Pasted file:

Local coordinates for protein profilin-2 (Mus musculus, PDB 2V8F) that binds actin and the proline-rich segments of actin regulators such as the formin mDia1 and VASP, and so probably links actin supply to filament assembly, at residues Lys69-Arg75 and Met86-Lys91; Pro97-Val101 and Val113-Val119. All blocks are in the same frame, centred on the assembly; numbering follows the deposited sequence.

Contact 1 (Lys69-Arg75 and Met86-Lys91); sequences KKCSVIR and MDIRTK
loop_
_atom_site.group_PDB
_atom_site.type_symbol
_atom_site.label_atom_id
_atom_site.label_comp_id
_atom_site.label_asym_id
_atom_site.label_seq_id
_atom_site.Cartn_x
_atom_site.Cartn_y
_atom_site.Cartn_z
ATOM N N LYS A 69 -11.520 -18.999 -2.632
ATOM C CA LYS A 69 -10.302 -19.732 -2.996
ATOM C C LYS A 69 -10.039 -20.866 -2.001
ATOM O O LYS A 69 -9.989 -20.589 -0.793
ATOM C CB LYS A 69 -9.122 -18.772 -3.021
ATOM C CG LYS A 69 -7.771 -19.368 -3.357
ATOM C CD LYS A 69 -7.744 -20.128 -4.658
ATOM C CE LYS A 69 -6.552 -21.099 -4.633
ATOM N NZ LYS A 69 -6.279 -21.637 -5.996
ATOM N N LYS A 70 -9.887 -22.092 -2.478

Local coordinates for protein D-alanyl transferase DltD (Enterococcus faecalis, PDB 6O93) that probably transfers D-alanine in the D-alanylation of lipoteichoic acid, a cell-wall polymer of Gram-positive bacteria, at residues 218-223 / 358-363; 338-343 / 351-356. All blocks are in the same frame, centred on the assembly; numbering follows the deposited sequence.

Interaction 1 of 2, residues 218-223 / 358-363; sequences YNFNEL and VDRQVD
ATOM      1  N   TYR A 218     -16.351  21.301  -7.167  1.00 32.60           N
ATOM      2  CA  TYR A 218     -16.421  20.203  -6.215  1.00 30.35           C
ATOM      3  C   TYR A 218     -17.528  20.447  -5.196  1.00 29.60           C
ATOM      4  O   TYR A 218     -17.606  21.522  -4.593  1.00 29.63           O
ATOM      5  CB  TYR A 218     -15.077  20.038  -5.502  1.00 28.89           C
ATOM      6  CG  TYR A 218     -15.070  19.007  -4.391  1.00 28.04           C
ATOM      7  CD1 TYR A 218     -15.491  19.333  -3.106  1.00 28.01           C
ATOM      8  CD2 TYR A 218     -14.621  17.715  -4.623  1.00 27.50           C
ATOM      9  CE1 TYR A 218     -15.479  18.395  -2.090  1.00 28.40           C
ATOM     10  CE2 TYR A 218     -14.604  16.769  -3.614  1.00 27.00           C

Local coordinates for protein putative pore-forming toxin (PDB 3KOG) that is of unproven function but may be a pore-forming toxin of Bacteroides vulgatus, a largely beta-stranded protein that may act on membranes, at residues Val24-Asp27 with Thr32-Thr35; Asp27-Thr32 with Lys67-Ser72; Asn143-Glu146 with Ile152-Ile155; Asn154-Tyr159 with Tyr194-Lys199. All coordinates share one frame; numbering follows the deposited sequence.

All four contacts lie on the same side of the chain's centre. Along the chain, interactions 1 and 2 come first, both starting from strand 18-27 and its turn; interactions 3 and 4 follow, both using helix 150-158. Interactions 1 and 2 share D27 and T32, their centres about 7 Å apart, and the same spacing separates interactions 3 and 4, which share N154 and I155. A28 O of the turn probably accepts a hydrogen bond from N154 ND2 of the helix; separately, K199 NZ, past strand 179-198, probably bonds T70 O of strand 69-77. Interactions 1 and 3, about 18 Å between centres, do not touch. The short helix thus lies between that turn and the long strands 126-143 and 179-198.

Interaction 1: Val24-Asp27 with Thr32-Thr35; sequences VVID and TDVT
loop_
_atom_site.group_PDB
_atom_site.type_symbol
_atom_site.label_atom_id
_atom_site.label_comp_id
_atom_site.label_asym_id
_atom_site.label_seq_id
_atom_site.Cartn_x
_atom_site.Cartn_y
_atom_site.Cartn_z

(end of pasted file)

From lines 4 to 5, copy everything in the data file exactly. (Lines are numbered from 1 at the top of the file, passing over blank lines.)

_atom_site.group_PDB
_atom_site.type_symbol